Nepal at a constitutional crossroad

By June 28, 2011

Nepal (MNN) — The re-write of Nepal's constitution is moving
forward at a glacier's pace. This week, leaders from the major political parties are
supposedly forming a subcommittee to hammer
out disputes as they relate to the restructuring.

Nepal's parliament missed a May 28 deadline two years after
being given a mandate to write a new constitution. They re-expressed commitment to prepare the
integrated draft of the new constitution by August 31.

However, one element of the new draft is causing great concern
amongst believers. Carl Moeller with Open Doors says, "Christians had been experiencing freedom
that they hadn't experienced in past years. Now, this seems to create an
additional level of legal constraint on
anyone who would convert from one religion to another." An attached bill is a kind of an
anti-conversion law, which Moeller says is "always going to particularly single
out Christianity."  

Since a full constitution won't be ready to implement by
August, the mandate has been simplified to hammering out a first draft for the
public to see. On June 23, officials
presented new penal codes that could see the return of a ban on religious
conversions. Many of the revisions were
to revamp outdated codes, but the timing is critical. "How this impacts the
formation of a new constitution is going to be very much on our radar
screen," notes Moeller, adding that "there are groups that are going to try to get in and create situations in the
writing of the constitution that are advantageous to them."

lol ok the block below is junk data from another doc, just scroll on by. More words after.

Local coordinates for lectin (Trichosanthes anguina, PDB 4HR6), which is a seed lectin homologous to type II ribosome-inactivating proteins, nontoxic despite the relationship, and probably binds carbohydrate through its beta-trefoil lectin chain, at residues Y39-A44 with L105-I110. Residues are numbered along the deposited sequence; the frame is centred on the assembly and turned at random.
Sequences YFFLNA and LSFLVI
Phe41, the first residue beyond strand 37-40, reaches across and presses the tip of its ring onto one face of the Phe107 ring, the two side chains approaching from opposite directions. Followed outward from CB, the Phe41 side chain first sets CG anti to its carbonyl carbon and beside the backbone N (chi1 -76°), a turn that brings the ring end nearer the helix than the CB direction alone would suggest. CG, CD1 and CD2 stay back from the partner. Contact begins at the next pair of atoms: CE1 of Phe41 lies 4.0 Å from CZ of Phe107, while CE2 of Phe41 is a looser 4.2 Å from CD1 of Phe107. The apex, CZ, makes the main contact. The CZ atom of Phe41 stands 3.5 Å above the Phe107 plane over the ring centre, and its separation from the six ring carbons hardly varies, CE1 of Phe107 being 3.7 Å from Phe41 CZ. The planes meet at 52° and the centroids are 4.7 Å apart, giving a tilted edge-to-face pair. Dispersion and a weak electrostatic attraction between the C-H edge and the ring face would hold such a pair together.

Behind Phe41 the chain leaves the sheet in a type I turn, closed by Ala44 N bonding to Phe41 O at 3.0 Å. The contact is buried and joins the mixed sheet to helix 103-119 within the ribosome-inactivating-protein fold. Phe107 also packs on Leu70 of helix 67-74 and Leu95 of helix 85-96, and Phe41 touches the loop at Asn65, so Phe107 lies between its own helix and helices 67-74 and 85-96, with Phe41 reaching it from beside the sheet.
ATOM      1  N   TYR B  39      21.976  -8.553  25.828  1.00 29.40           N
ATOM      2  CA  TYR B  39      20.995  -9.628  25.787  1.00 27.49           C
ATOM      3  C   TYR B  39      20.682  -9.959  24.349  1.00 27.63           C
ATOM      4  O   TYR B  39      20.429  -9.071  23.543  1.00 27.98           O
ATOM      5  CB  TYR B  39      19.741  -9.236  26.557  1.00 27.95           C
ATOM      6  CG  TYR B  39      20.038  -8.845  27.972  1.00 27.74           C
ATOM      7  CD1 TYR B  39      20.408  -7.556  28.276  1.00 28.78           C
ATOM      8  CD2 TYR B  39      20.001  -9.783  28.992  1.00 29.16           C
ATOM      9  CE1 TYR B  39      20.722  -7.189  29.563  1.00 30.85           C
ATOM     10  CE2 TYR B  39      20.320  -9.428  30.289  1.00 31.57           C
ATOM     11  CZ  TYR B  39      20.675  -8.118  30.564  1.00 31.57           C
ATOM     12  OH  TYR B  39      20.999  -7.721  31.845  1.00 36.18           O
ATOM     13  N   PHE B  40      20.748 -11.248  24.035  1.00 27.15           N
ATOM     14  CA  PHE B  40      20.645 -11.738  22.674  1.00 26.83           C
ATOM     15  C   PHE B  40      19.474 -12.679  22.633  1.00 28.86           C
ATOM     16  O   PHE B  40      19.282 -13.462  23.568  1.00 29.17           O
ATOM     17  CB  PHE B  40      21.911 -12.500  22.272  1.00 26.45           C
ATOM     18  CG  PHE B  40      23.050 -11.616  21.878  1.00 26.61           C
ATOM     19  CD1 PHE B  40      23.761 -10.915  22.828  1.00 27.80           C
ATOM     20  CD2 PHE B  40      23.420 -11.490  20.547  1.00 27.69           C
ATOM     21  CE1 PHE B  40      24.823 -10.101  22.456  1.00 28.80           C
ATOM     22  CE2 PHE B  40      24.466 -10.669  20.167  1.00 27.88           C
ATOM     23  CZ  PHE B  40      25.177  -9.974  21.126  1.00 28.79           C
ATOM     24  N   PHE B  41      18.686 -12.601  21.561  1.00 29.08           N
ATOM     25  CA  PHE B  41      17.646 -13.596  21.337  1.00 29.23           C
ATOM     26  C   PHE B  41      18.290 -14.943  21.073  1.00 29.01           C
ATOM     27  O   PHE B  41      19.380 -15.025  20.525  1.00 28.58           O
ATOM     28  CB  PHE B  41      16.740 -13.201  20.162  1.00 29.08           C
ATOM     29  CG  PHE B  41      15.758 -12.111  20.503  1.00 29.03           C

The new codes would effectively re-criminalize
evangelization and religious conversion. "Some of the Hindu extremists in that area–those that are far more
fundamentalist–are pushing these things forward. That's taken a lot of the
Christian community there by surprise."

The lack of a Constitution and the presence of a confused government lulled people into a false sense of
security. "Christians there have been
blindsided by this, but they are pushing forward to try to make their case
before these changes take place in the Constitution."

There is still a possibility that believers can turn the
situation around. "In any situation
where there's a protracted lack of governing authority like a constitutional
process, it becomes less and less respected as that process goes on, and
some of the direction of the new have
not yet been fully formed," Moeller says.  

Adding the revised penal codes as written would reverse the
secularism embraced by the Himalayan country in 2006. Moeller agrees. "Wherever we see these sorts of restrictive
laws, it puts a strain on evangelistic efforts."

Now that the anti-conversion vocabulary has been added back
into the conversation, it could change the definitions of ministry. In
speaking to a Nepalese Christian worker, Moeller says one of the greatest
challenges is already on their doorstep. "It's not necessarily just the passage of the
laws, but the change of the common dialogue to where any evangelistic efforts
are viewed as bribery against people."

In other words, an open dialogue that involves truth claims
about Christ will be viewed with suspicion. Any effort to meet both physical and spiritual needs puts a ministry at
risk. As a result, Moeller says, "People
are going to experience a lot of ‘chilling effect' when it comes to
evangelistic efforts."

However, the new codes are not yet set in stone. "We really have to consider what it means for
us to stand with them and to let our voice be heard to say, ‘This is the right
thing to do.'" Other than the August 28
deadline, there is little public information about the time frames of the
Constitutional re-work.    

Pray that the freedom to share the hope of faith in Christ
will remain established in this country.

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